Possible Methods of Immunological Restoration
Now we can assess the immunological level by SIV, as mentioned above. As observed in Fig. 5, there is a wide individual variation in the SIV levels. We presume that individuals with high SIV can live longer (Hirokawa et al. 2013) and those with low SIV are susceptible to diseases. Further longitudinal studies are necessary to say something for the prognosis of people with high or low SIV. Roberts-Thomson et al. (1974) reported that individuals with reduced immune functions had significantly greater mortality than those whose immune functions were within the normal range. Centenarians in Okinawa have significantly high immune functions as compared with controls. Considering these data, it may be inferred that it is desirable to enhance SIV level of individuals with a lower SIV level.
Here we would like to present our preliminary experience of immunological restoration in humans and its possible methods as determined from experiments using animal models (Hirokawa and Utsuyama 2002).
Coping with Stress
Needless to say, it is best to avoid stress if possible. Unfortunately, however, most stresses are unavoidable. But it is worthwhile to reconsider the cause of stress and analyze whether or not it is avoidable.
It is interesting to note that the same level of stress has very serious effects in some people, but not in others. This means that the magnitude of stress is dependent on the response of individuals. For instances, an academic examination would not be as serious for students who have studied beforehand as it would be for those who have not studied.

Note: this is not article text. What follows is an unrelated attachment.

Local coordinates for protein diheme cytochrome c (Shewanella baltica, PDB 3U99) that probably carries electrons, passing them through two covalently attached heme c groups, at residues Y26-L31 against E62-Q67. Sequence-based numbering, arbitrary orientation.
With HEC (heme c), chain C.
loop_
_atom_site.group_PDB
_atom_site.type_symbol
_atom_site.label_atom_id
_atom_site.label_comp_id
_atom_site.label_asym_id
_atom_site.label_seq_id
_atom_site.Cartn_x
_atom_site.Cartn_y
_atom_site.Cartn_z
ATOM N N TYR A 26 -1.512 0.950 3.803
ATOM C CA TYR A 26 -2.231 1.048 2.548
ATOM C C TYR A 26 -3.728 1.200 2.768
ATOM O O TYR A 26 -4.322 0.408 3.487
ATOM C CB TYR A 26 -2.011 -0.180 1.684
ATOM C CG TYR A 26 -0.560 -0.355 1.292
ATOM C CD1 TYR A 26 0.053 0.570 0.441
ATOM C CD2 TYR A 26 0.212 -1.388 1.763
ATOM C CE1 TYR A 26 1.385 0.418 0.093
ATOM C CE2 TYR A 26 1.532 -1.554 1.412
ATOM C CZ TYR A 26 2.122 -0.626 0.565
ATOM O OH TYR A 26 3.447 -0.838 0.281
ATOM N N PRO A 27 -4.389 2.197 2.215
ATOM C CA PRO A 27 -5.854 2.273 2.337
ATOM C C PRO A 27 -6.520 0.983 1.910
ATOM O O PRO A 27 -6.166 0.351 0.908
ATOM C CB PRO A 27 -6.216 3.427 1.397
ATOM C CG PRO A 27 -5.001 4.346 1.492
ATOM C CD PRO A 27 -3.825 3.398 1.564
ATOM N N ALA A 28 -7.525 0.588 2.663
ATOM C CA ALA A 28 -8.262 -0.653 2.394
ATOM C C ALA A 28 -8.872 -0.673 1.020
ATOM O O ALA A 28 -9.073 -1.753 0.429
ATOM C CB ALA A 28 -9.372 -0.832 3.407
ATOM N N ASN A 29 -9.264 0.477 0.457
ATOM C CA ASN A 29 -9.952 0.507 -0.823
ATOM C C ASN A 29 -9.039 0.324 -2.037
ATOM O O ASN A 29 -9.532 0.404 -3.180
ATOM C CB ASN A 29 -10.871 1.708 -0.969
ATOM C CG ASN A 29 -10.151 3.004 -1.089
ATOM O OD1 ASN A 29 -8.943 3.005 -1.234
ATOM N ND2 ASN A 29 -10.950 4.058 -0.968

Singing, running, and chattering with friends are mood-altering activities. Sleeping, if possible, is another good activity. A good way to alleviate stress is to devote time to some hobby. In this respect, we studied the effect of music in humans and we found that playing the drums in a group could enhance NK activity (Wachi et al. 2007; Koyama et al. 2009).
Improvement of Life Style
Habits indicative of an improper life style are poor sleep, overwork, smoking, excessive drinking, irregular meals, deviated food habits, and insufficient physical exercise. We interviewed more than 50 of young people who showed a lower level of SIV and over 50% of them had improper work habits.
Nutrition is an important factor for immunological restoration. For the last 50 years, the mean life span of Japanese people has extended from 50 to over 80 years. This rapid increase in life span is partly due to the improvement of food intake, especially, protein. Today, people are worried about metabolic syndromes and are making an effort to not eat too much. But too much of anything is harmful.